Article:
It’s been almost six months since OPEC last convened, and at that semi-annual meeting Saudi Arabia managed to convince (or maybe more accurately coerce) the rest of the cartel’s members into going along with its plan of inaction. Though historically OPEC has acted to cut production in times of falling prices, this time around the Saudis seemed intent on competing with non-OPEC producers—chief among them U.S. shale firms—for market share. At that time, the price of oil had fallen more than $30 per barrel from a $115 peak in June, and since then we’ve seen crude fall another $35 per barrel to a low of around $45 in January before rebounding to roughly $65 per barrel today. For a market that has consistently traded above $100 per barrel for three and a half years, this has been a roller coaster ride.
Next week, OPEC will once again come together to plan their next move, and all signs are pointing towards more of the same; namely, drill, baby, drill. As Bloomberg reports, some think the Saudis can already tout their strategy as a success:
“The Saudis probably feel their strategy is working, and rightly so,” Francisco Blanch, Bank of America’s head of commodities research, said by phone from New York. “There’s a major decline in the U.S. rig count, and a huge reduction in capex spending. That’s a sign the strategy is working.” […]
“The fact that prices have recovered somewhat, and we appear to be past the bottom, that’s something the Saudis will be able to point to in their discussions,” Mike Wittner, head of oil market research at Societe Generale, said by phone from New York on May 19. “And the other thing they’ll be able to point to is that U.S. production has topped out.”
That’s certainly one way to read the market. Here’s another: the price of oil seems to have stabilized of late at around $65 per barrel, a level far below the Saudi breakeven price (the cost per barrel of oil that the Saudis need to balance their budget) of $103, Libya’s (a staggering $215), Algeria’s ($111.10), Iran’s ($92.50), Venezuela’s ($89), Nigeria’s ($87.90), Russia’s ($78), the UAE’s ($73.10), and Iraq’s ($70.90). All of those OPEC members are running in the red at today’s prices.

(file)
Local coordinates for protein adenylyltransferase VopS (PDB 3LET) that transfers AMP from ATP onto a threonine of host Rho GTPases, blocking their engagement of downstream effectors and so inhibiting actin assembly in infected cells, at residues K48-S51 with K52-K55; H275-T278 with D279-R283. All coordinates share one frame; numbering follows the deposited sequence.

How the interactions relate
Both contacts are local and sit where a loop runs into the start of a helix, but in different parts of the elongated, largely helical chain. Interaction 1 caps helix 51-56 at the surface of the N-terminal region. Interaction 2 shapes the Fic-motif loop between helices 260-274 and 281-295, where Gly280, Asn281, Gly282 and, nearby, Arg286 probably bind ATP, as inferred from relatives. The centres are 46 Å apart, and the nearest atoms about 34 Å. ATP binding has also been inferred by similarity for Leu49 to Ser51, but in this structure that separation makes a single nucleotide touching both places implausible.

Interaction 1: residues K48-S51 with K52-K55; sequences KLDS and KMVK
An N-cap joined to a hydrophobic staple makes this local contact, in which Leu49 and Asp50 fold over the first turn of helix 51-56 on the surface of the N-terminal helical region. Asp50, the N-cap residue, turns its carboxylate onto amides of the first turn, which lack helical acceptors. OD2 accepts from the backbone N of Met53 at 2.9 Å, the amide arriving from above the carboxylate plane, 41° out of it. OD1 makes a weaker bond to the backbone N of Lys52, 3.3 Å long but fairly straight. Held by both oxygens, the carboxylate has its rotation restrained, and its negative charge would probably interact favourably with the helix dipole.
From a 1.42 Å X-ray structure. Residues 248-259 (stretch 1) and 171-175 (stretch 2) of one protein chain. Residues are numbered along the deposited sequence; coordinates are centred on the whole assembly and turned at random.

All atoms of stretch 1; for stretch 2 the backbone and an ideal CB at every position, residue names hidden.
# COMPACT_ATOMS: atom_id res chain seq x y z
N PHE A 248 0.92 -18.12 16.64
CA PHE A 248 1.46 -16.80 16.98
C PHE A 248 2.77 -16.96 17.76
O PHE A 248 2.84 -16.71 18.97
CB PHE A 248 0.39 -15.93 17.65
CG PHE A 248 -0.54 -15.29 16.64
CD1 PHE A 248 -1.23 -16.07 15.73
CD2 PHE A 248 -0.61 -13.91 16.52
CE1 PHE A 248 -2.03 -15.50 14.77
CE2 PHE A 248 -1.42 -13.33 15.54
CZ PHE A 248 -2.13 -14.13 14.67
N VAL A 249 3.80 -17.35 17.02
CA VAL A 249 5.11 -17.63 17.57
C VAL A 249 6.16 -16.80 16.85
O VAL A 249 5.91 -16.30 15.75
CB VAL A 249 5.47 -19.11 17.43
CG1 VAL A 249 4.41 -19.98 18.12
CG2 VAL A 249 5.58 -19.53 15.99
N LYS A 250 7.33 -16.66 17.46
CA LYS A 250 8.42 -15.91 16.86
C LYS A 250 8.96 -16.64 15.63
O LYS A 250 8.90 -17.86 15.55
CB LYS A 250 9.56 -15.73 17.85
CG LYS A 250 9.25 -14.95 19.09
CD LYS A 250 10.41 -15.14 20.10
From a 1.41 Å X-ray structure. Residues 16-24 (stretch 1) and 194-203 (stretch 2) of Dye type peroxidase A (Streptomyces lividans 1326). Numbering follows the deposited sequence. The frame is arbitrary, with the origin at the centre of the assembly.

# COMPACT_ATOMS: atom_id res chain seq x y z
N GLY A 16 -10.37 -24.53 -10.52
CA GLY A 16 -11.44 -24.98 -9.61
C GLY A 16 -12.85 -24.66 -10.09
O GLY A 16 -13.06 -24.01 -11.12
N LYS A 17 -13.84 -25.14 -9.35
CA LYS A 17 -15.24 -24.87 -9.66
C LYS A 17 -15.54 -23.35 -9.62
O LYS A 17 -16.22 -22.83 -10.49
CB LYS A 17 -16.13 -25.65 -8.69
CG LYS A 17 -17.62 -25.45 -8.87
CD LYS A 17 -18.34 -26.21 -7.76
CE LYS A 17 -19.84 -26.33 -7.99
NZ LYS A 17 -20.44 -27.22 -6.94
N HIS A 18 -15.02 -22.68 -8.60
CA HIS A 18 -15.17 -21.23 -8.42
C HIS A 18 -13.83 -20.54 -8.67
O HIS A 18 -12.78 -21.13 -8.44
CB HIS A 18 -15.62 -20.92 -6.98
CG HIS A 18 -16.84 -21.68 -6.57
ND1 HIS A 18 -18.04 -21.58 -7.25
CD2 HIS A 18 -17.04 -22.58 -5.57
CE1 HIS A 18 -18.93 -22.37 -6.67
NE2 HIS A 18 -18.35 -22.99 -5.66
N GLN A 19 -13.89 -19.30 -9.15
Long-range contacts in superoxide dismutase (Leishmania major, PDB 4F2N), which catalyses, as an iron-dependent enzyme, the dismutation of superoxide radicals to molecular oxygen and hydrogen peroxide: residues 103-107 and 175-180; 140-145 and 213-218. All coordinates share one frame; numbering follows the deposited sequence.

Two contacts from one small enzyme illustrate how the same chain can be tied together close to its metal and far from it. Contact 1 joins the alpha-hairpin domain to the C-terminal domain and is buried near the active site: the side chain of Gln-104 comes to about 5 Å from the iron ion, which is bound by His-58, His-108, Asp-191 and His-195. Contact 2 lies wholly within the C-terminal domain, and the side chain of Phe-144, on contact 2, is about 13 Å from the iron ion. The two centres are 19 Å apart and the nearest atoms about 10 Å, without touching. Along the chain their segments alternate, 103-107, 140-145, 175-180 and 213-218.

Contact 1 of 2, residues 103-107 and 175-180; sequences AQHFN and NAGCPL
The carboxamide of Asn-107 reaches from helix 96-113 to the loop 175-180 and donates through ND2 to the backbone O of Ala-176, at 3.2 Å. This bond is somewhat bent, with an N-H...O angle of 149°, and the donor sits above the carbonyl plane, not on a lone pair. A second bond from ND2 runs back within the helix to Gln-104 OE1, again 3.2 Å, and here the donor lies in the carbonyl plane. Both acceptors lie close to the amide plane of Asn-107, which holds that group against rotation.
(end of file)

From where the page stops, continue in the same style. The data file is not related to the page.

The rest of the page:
Saudi Arabia has prepared for this day and has a massive sovereign wealth fund that it can withdraw from to make ends meet, as do many of its other fellow petrostates, but those are stop-gap measures. Over the long-term the majority of OPEC needs one of two things: the global price of oil to rise, or government budgets to shrink.
With Iraq prepared to export a record amount of crude next month and Iran readying its own output renaissance if and when Western sanctions are lifted as a result of the nuclear deal, it seems likely that the market will remain oversupplied—and prices therefore will remain low—for the time being. That leaves budget cuts, a move many petrostate regimes are loathe to carry out for fear of the civil unrest it may inspire.
Meanwhile, the target of the Saudi strategy—American shale—is faring better than expected. True, we’ve seen a dramatic drop in the number of active rigs, but this isn’t a perfect metric by which to judge the industry. Most troubling for OPEC is the work being done to bring shale breakeven costs down by innovating new ways to cut costs and stay profitable. Remember, the U.S. shale boom is still very young, and it stands to reason that there remain plenty of opportunities to refine extraction methods.
OPEC is divided on its current strategy, and you can be sure there will be some heated discussions at next week’s meetings, but as the cartel’s largest producer, the Saudis hold the reins. If they think their strategy is working, OPEC will continue to keep the crude flowing, but don’t think for a second that the world’s petrostates are enjoying themselves these days.